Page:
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Evaluating sources of information. Evaluating sources Evaluate three sources you have used in your research. This should be done in the format of an annotated.

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Presentation on theme: "Evaluating sources of information. Evaluating sources Evaluate three sources you have used in your research. This should be done in the format of an annotated."— Presentation transcript:

1 Evaluating sources of information

2 Evaluating sources Evaluate three sources you have used in your research. This should be done in the format of an annotated bibliography at the end of your report. ONLY THREE of your sources should be evaluated. Each annotation should evaluate the source for values and limitations, referring to origins and purpose. Each annotation should not be more than 150 words.

3 Source analysis (OPVL) ObservationsOriginsPurposeValuesLimitations What do you see? -What material(s) does it look like it may have been used from? -What are the shapes, colors, patterns, or symbols of the artifact? -Is their some kind of writing? -If there are characters, what do they look like? What are they wearing? What are they doing? What are the origins of the source? -Who created this source? -When was the source created? -Where was the source created? -How was the source created? What is the purpose of the source? -What kind of source is it? -Who is the intended audience? -Why was it created? What are the values of this source? -What does this source tell us about society at the time? -Why is this a good source to learn about the past? What are the limitations of this source? -How unreliable is this source? -What form(s) of bias might there be? Explain? -What questions does this source leave? -What could be added to make this source more valuable (to historians)?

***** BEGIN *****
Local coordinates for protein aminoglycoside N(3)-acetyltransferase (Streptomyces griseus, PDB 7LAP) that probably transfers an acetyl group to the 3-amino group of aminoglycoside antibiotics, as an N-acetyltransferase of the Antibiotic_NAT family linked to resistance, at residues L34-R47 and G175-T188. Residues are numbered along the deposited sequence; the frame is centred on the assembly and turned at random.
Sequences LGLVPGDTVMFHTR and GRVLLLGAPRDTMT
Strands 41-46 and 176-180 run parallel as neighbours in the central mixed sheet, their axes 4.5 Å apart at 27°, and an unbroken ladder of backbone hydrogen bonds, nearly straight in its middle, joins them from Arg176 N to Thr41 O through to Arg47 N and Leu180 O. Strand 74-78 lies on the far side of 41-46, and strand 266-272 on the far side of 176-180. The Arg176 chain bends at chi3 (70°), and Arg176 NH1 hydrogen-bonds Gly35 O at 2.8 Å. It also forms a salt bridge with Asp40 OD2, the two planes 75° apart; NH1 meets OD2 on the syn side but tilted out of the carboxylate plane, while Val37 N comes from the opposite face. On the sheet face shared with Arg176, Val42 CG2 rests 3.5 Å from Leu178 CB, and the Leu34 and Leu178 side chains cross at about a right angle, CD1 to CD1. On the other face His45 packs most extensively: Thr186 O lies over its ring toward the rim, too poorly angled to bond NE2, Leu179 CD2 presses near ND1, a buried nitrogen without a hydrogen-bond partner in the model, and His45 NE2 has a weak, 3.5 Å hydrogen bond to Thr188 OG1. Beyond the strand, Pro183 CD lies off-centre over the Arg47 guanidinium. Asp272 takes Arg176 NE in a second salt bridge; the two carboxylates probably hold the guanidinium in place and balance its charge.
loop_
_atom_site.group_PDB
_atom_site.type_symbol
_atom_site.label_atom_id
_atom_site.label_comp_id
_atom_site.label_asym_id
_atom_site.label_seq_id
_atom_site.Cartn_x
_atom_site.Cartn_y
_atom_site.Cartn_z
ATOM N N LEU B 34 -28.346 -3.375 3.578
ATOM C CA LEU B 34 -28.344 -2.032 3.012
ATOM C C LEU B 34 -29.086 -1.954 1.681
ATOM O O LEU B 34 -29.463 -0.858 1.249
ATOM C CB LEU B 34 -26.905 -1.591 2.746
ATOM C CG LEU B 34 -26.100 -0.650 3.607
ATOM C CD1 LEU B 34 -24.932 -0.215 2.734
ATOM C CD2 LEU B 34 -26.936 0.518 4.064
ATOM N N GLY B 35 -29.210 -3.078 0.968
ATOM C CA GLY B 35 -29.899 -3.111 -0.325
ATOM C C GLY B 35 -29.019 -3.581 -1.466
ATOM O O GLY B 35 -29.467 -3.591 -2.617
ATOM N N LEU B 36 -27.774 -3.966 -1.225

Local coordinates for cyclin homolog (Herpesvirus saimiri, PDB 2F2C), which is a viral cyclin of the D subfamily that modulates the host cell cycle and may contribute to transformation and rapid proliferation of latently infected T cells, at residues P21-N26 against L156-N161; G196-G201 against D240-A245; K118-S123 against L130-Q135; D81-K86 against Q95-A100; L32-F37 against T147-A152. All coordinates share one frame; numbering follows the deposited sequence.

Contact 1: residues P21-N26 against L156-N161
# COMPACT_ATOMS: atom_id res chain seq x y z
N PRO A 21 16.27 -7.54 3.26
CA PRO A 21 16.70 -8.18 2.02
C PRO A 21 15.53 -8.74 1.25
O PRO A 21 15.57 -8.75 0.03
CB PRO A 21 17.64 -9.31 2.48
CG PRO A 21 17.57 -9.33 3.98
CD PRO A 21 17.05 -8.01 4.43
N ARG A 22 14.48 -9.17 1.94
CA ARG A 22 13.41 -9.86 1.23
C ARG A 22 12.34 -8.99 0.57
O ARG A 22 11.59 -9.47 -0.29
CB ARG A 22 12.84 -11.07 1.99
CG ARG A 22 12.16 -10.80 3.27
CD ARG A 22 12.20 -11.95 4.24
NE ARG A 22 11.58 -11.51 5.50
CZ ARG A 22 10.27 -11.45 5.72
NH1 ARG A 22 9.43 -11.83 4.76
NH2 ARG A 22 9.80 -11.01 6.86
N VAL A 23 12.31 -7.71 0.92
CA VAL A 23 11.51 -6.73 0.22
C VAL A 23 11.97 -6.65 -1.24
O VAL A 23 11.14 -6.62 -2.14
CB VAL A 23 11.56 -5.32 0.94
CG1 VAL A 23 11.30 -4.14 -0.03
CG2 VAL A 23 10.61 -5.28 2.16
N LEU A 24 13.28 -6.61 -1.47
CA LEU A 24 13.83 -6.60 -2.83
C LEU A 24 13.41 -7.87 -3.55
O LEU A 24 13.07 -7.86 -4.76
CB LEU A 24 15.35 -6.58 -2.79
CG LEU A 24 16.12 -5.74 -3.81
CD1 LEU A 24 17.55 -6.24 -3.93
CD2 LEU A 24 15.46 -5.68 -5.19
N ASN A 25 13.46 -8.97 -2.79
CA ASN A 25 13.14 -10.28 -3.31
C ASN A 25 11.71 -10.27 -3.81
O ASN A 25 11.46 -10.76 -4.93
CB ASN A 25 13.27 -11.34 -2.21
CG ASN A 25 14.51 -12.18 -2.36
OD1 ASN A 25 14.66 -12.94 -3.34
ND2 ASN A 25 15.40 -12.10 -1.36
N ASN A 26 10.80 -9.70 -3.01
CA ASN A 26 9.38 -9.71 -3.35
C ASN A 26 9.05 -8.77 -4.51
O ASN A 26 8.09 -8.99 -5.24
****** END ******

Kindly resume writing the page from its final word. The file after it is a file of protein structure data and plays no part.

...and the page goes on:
4 Example Ehrenreich, B., Nickel and dimed: On (not) getting by in America. New York: Henry Holt and Company. In this book of nonfiction based on the journalist's experiential research (origin), Ehrenreich attempts to ascertain whether it is currently possible for an individual to live on a minimum-wage in America (purpose). This source is valuable because it provides an insider’s perspective on this topic as a primary source. As an experienced journalist (values), Ehrenreich is aware of the limitations of her experiment and the ethical implications of her experiential research tactics and reflects on these issues in the text (limitations). Being an investigatory peace, the author is forthcoming about her methods and supplements her experiences with scholarly research on her places of employment, the economy, and the rising cost of living in America (values).

5 desperate-measures desperate-measures


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